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SPLC Removes Town It Accused of Being Home of Daily Stormer from ‘Hate Map’

Chip Somodevilla/Getty Images
Chip Somodevilla/Getty Images
CHARLIE NASH

The Southern Poverty Law Center has removed a town it accused of being the home of neo-Nazi website The Daily Stormer from its “Hate Map.”

The center had listed Amana Colonies, Iowa, as the home of neo-Nazi website The Daily Stormer, based on the fact that a group of affiliated individuals met at a restaurant there last year.

“The town had previously contested the claim, but the SPLC had stood by its marking the Amanas on the ‘hate map.’ Why? The organization claimed ‘it had confirmation that a group of individuals met sometime in September 2016 at a restaurant in the Amanas,'” reported PJ Media on Tuesday. “‘The First Iowa Stormer Bookclub was a success!’ a user with the screen name Concerned Troll posted in a September 26, 2016, thread. Concerned Troll did not provide specific details about the visit, but went on to suggest a subsequent meeting in Des Moines.”

“Local officials shot back, explaining that there are no such groups active in Iowa County. Amanas leaders denounced hate groups and their activities, saying none of their messages or activities are welcome in their town,” they continued. “They demanded that the SPLC remove their community from the ‘hate map.'”

In a statement to Iowa City’s Press-Citizen, David Rettig, the executive director of the Amana Colonies Convention and Visitors Bureau, declared, “We’re thrilled for them changing the map and correcting it to what it should be, and not having the Amanas as a hate group.”

The Daily Stormer was dropped from various internet services following the Charlottesville rally this month, and has since been forced to turn to the dark web, prompting criticism from digital rights groups such as the Electronic Frontier Foundation, who warned that such censorship would just be the beginning.

Convicted domestic terrorist Floyd Lee Corkins II was inspired by the SPLC’s “hate map” to attempt a mass shooting at the Family Research Council (FRC), a conservative Christian organization in Washington, D.C., in 2012.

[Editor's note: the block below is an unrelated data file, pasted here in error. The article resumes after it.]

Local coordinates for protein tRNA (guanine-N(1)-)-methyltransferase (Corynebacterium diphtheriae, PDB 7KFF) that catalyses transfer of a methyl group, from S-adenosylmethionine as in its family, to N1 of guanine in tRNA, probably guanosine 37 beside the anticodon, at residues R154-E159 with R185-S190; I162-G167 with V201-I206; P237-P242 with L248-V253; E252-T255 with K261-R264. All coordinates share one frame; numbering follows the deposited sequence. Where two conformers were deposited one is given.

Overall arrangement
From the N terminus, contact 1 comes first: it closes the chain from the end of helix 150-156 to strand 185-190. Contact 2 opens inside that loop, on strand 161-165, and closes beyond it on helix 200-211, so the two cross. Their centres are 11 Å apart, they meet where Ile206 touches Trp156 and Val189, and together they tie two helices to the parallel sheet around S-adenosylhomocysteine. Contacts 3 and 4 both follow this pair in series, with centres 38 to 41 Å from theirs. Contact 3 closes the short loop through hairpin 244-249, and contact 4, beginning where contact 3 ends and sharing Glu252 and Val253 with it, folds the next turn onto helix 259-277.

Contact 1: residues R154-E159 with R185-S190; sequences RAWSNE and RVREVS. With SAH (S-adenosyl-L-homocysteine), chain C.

As previously reported, Corkins was inspired after he saw the location of the organization listed on the SPLC’s website, where it was listed as a “hate group.”

“Prosecutors revealed that Mr. Corkins had obtained our building location from the Southern Poverty Law Center’s website. He was clearly inspired by the [SPLC]’s labeling of FRC as a ‘hate group’ based on our belief that marriage can only take place between one man and one woman,” declared FRC President Tony Perkins. “His goal and that of the SPLC is to silence those with whom they disagree.”

Following the attack, the SPLC refused to acknowledge responsibility for the attack, and the organization is still listed on their website.

James T. Hodgkinson, who targeted Republicans at a baseball game in June, resulting in the hospitalization of Steve Scalise, was also a fan of the SPLC.

British Muslim reformer Maajid Nawaz is currently suing the SPLC after they listed him as an anti-Muslim extremist.

Nawaz, a Muslim, and Ayyan Hirsi Ali, a feminist scholar and former Muslim, were both listed alongside groups such as the Ku Klux Klan and neo-Nazis for their criticism of aspects of Islam.

Despite this, the SPLC, who allegedly cheated tax laws and were dropped by the Federal Bureau of Investigation (FBI) as a hate crime resource in 2014, have received a large amount of support this year, with Apple CEO Tim Cook pledging $1 million to the organization earlier this month.

Charlie Nash is a reporter for Breitbart Tech. You can follow him on Twitter @MrNashington and Gab @Nash, or like his page at Facebook.

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